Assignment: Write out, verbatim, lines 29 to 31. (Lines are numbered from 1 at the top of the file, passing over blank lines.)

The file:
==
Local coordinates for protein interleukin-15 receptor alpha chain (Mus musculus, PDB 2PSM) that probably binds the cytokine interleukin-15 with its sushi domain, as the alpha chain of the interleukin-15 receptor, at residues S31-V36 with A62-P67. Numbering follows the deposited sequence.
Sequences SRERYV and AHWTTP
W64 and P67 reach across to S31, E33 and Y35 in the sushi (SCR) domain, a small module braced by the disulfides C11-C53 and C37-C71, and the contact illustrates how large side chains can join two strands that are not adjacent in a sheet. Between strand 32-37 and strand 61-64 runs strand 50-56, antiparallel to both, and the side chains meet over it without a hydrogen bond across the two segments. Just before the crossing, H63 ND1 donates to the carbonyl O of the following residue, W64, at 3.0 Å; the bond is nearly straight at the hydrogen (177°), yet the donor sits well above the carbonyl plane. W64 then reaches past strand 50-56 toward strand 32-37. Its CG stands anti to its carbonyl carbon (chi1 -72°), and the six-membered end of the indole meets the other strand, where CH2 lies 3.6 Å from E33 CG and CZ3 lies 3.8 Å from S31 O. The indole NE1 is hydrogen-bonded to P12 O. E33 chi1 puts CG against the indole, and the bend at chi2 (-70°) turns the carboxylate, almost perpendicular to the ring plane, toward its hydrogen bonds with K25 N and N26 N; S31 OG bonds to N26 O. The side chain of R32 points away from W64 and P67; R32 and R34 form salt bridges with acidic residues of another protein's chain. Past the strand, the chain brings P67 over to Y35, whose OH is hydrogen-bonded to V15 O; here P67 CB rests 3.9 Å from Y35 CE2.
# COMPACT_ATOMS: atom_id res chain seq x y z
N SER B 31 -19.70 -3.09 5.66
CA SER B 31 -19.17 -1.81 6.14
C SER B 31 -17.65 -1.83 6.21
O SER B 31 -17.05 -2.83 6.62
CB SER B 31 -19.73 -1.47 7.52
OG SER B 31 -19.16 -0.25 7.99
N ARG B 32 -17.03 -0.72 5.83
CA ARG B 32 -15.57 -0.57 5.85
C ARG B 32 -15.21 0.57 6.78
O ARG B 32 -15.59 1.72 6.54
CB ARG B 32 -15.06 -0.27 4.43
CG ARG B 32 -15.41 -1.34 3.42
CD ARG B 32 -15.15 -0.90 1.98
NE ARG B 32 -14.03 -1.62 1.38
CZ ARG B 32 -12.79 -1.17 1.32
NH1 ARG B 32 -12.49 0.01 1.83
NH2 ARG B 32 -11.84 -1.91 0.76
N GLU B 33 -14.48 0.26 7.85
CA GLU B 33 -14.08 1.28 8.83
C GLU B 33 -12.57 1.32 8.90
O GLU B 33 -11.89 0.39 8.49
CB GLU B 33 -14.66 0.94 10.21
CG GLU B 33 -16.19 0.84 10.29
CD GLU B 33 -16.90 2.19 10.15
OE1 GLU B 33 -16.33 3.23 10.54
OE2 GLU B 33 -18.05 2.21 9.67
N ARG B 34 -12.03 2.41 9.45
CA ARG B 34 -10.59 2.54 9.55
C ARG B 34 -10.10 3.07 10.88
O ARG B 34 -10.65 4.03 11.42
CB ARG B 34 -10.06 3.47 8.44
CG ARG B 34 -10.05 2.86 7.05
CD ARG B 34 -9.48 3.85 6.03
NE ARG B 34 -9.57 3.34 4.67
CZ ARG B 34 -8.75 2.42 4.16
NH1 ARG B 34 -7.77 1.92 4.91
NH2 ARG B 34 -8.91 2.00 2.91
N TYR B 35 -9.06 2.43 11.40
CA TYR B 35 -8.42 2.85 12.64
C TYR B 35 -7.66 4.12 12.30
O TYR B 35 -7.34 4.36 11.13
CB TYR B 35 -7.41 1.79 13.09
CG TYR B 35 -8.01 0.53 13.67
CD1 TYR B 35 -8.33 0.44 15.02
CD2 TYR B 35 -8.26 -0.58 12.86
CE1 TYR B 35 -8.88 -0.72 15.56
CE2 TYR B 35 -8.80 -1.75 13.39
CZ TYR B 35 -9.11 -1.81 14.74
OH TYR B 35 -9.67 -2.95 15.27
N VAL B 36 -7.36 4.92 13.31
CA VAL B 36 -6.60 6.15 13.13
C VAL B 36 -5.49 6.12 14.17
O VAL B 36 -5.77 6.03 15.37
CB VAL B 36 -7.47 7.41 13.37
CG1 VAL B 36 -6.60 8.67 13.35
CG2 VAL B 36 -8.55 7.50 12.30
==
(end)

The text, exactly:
OE1 GLU B 33 -16.33 3.23 10.54
OE2 GLU B 33 -18.05 2.21 9.67
N ARG B 34 -12.03 2.41 9.45